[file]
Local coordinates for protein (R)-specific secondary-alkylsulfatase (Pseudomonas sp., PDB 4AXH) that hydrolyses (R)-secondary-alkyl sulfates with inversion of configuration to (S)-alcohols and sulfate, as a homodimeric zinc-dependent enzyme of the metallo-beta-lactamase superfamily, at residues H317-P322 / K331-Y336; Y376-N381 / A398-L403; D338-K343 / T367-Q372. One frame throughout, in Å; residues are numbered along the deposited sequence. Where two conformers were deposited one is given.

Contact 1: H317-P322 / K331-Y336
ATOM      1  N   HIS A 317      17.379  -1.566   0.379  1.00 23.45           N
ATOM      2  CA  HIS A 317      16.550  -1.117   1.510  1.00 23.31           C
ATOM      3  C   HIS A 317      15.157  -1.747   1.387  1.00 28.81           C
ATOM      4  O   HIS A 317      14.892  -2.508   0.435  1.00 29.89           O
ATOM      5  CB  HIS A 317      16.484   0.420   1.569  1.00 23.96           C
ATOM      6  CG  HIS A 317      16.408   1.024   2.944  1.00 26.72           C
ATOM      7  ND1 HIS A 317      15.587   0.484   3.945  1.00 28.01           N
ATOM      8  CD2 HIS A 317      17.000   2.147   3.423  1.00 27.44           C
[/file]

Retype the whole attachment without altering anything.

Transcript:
Local coordinates for protein (R)-specific secondary-alkylsulfatase (Pseudomonas sp., PDB 4AXH) that hydrolyses (R)-secondary-alkyl sulfates with inversion of configuration to (S)-alcohols and sulfate, as a homodimeric zinc-dependent enzyme of the metallo-beta-lactamase superfamily, at residues H317-P322 / K331-Y336; Y376-N381 / A398-L403; D338-K343 / T367-Q372. One frame throughout, in Å; residues are numbered along the deposited sequence. Where two conformers were deposited one is given.

Contact 1: H317-P322 / K331-Y336
ATOM      1  N   HIS A 317      17.379  -1.566   0.379  1.00 23.45           N
ATOM      2  CA  HIS A 317      16.550  -1.117   1.510  1.00 23.31           C
ATOM      3  C   HIS A 317      15.157  -1.747   1.387  1.00 28.81           C
ATOM      4  O   HIS A 317      14.892  -2.508   0.435  1.00 29.89           O
ATOM      5  CB  HIS A 317      16.484   0.420   1.569  1.00 23.96           C
ATOM      6  CG  HIS A 317      16.408   1.024   2.944  1.00 26.72           C
ATOM      7  ND1 HIS A 317      15.587   0.484   3.945  1.00 28.01           N
ATOM      8  CD2 HIS A 317      17.000   2.147   3.423  1.00 27.44           C